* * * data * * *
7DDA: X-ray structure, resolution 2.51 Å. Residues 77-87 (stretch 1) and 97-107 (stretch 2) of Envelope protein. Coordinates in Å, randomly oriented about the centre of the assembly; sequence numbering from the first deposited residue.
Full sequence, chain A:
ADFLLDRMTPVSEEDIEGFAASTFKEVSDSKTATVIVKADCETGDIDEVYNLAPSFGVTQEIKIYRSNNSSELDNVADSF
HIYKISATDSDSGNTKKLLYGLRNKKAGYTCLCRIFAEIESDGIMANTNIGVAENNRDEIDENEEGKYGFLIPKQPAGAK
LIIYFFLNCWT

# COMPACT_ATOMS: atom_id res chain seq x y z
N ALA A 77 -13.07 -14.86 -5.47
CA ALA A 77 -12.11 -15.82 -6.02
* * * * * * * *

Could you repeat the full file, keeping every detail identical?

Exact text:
7DDA: X-ray structure, resolution 2.51 Å. Residues 77-87 (stretch 1) and 97-107 (stretch 2) of Envelope protein. Coordinates in Å, randomly oriented about the centre of the assembly; sequence numbering from the first deposited residue.
Full sequence, chain A:
ADFLLDRMTPVSEEDIEGFAASTFKEVSDSKTATVIVKADCETGDIDEVYNLAPSFGVTQEIKIYRSNNSSELDNVADSF
HIYKISATDSDSGNTKKLLYGLRNKKAGYTCLCRIFAEIESDGIMANTNIGVAENNRDEIDENEEGKYGFLIPKQPAGAK
LIIYFFLNCWT

# COMPACT_ATOMS: atom_id res chain seq x y z
N ALA A 77 -13.07 -14.86 -5.47
CA ALA A 77 -12.11 -15.82 -6.02